Where Do you Go for Financial Advice?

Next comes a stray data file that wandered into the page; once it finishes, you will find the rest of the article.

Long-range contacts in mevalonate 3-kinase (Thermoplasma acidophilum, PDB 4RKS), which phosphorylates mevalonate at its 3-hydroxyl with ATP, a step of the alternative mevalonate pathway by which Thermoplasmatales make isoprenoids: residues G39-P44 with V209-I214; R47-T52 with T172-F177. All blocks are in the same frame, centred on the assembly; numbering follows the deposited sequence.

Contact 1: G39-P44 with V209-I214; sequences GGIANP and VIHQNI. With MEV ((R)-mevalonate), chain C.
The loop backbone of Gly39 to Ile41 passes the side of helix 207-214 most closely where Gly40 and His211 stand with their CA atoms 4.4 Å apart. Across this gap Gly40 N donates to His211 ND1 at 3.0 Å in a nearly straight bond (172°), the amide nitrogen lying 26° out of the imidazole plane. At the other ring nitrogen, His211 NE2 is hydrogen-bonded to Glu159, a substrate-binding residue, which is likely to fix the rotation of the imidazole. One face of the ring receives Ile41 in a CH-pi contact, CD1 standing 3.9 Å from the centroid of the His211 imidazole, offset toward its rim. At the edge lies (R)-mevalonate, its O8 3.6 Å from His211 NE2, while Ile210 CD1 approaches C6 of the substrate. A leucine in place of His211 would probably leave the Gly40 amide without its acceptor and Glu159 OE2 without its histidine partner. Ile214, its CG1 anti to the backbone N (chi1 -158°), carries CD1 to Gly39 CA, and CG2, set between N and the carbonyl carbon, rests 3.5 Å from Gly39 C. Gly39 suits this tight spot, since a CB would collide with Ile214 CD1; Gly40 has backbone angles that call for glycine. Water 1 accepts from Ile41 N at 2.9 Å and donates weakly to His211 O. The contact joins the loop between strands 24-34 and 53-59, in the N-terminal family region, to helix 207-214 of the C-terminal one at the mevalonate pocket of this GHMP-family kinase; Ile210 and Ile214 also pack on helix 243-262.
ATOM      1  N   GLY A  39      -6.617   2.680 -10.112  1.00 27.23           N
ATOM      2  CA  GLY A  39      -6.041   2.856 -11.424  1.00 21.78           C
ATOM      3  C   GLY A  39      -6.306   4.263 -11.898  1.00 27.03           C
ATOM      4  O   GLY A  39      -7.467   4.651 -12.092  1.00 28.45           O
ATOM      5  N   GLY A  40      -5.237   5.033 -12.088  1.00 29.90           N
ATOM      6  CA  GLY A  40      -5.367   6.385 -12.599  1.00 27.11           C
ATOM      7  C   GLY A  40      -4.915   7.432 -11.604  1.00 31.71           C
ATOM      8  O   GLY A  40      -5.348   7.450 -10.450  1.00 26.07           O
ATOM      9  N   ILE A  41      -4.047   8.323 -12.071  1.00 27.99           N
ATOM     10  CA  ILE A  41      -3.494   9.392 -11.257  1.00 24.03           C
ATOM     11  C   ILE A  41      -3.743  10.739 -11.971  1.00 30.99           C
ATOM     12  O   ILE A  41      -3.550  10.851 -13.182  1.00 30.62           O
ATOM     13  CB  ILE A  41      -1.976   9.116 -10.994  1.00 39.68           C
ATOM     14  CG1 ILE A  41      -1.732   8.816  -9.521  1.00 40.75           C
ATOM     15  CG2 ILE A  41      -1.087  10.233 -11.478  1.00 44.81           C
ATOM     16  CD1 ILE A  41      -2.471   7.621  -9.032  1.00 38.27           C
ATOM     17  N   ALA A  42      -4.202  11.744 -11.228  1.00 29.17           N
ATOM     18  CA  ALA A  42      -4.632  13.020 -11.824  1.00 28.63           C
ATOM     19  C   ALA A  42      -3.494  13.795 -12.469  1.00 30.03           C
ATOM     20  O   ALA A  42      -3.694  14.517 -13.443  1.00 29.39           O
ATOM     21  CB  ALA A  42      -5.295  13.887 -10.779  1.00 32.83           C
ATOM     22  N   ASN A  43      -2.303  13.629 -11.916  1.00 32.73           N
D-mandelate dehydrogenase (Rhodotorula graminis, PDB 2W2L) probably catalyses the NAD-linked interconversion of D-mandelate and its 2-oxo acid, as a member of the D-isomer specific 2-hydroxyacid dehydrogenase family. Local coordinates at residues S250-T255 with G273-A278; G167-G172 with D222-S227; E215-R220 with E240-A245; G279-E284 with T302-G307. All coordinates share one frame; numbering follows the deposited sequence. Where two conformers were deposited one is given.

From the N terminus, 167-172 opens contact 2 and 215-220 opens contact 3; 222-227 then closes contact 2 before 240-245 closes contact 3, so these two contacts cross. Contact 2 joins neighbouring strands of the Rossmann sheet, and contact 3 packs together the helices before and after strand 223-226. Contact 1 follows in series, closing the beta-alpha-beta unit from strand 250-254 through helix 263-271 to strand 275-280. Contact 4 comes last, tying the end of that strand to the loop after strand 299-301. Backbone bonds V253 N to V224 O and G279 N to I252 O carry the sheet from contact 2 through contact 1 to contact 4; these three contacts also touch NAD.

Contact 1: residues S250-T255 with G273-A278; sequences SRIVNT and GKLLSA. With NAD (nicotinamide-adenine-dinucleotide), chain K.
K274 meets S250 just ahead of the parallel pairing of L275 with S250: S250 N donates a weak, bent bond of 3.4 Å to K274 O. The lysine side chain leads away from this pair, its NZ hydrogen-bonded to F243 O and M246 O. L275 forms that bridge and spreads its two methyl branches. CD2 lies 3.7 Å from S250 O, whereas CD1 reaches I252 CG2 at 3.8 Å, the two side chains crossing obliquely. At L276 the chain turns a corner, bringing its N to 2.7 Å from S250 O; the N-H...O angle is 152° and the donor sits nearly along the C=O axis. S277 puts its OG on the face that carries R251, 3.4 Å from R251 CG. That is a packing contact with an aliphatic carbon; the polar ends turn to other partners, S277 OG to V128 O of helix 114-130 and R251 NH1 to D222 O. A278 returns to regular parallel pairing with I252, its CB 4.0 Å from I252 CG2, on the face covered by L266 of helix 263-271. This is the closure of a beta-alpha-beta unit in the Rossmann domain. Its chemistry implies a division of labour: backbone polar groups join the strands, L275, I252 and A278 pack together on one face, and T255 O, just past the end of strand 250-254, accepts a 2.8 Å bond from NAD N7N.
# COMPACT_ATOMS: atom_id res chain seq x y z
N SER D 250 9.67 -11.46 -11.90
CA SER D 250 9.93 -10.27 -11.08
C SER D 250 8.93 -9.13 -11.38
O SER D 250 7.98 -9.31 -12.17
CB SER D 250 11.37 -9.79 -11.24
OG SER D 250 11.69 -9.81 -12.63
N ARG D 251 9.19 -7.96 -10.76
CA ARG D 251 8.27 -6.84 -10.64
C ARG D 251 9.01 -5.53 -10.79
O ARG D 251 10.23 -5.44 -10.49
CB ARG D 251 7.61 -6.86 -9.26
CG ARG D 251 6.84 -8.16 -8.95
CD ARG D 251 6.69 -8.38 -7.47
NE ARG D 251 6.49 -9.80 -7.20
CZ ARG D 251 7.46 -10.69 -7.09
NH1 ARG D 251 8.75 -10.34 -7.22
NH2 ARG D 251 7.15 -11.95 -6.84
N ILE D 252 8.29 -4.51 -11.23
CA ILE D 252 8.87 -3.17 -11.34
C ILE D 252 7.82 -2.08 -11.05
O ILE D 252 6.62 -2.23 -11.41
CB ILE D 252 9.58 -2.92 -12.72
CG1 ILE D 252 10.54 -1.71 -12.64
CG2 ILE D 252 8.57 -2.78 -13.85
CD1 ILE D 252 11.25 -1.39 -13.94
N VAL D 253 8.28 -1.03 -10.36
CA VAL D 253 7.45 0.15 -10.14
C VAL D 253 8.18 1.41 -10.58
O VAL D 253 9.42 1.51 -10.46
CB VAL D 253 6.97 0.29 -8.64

EBRI explains that the Patient Protection and Affordable Care Act (PPACA) reduces cost sharing in the Medicare Part D “donut hole” to 25% by 2020. This year-to-year reduction in coinsurance will continue to reduce savings needed for health care expenses in retirement, all else equal, for individuals with the highest prescription drug use.The EBRI analysis finds 1% to 2% reductions in needed savings among individuals with median (mid-point, half above and half below) drug use and 4% to 5% reductions in needed savings among individuals at the 90th percentile in drug use since its last analysis in 2011. Specifically, EBRI projects that a 65-year-old man would need $70,000 in savings and a woman would need $93,000 in 2012 if each had a goal of having a 50% chance of having enough money saved to cover health care expenses (excluding long-term care) in retirement.By comparison, a 65-year-old couple, both with median drug expenses, would need $163,000 in 2012 to have a 50% chance of having enough money to cover health care expenses (excluding long-term care) in retirement; $227,000 to have a 75% chance of covering those expenses; and $283,000 to have a 90% chance of doing so. These estimates are 1% to 2% lower than the savings targets estimated in 2011.The Medicare Prescription Drug, Improvement, and Modernization Act of 2003 (MMA) added outpatient prescription drugs (Part D) as an optional benefit. When the program was originally enacted, it included a controversial feature: a coverage gap, more commonly known as the “donut hole.” PPACA included provisions to reduce (but not eliminate) this coverage gap.Medicare generally covers only about 60% of the cost of health care services (not including long-term care) for Medicare beneficiaries ages 65 and older, while out-of-pocket spending accounts for 13%.The full report, “Savings Needed for Health Expenses for People Eligible for Medicare: Some Rare Good News,” is published in the October EBRI Notes at www.ebri.org.